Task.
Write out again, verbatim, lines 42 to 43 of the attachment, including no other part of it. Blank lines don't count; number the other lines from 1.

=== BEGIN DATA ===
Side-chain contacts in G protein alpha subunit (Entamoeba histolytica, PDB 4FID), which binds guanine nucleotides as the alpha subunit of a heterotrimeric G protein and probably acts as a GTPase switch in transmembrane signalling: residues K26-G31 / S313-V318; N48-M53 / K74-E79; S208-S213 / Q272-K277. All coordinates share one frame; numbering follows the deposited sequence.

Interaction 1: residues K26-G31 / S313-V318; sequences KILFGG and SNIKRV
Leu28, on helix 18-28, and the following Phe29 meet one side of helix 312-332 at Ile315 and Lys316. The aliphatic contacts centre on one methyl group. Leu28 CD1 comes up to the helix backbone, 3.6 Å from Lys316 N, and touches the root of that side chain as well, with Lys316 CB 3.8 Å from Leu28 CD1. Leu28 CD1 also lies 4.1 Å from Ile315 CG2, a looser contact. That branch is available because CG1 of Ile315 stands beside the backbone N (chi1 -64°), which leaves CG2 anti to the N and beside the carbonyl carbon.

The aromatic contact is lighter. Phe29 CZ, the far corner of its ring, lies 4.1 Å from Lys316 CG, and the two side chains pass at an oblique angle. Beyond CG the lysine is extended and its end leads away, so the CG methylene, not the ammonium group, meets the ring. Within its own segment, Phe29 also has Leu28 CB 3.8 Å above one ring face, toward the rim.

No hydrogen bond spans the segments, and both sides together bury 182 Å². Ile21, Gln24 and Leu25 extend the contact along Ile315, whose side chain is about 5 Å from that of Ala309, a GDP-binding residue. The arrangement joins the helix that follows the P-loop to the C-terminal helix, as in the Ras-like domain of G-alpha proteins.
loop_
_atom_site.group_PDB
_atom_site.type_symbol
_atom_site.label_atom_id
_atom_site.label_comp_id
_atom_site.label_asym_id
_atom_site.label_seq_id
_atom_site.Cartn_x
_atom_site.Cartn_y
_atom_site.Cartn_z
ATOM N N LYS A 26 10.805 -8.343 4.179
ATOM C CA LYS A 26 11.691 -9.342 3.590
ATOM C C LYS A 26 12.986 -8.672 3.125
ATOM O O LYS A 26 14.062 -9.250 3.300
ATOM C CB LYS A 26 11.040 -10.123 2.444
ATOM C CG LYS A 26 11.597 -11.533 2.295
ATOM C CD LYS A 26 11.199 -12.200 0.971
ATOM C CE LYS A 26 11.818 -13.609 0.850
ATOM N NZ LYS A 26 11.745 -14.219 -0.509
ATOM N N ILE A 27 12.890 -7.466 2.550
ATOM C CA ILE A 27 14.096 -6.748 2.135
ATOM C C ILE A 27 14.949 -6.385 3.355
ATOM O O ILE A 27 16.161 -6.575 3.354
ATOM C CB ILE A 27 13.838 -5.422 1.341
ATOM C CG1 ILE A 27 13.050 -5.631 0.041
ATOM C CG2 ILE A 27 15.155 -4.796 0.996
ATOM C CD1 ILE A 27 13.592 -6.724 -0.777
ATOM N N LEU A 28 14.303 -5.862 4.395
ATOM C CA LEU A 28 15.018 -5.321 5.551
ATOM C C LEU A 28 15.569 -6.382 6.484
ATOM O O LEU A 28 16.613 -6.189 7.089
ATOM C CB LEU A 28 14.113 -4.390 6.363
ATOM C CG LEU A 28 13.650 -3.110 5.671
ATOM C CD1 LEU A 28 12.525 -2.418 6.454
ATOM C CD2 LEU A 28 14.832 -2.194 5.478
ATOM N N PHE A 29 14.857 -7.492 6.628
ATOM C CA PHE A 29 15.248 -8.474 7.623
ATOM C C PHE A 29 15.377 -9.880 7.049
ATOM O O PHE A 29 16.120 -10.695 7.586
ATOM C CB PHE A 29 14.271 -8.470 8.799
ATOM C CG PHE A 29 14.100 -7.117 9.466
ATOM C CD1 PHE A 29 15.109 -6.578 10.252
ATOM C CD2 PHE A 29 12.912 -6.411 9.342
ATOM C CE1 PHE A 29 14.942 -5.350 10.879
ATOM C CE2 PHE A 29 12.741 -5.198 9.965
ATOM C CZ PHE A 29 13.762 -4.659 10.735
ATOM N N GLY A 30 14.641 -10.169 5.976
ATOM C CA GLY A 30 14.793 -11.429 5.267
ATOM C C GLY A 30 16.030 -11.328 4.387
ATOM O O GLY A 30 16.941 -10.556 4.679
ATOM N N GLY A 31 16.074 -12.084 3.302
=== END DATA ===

ATOM C CA PHE A 29 15.248 -8.474 7.623
ATOM C C PHE A 29 15.377 -9.880 7.049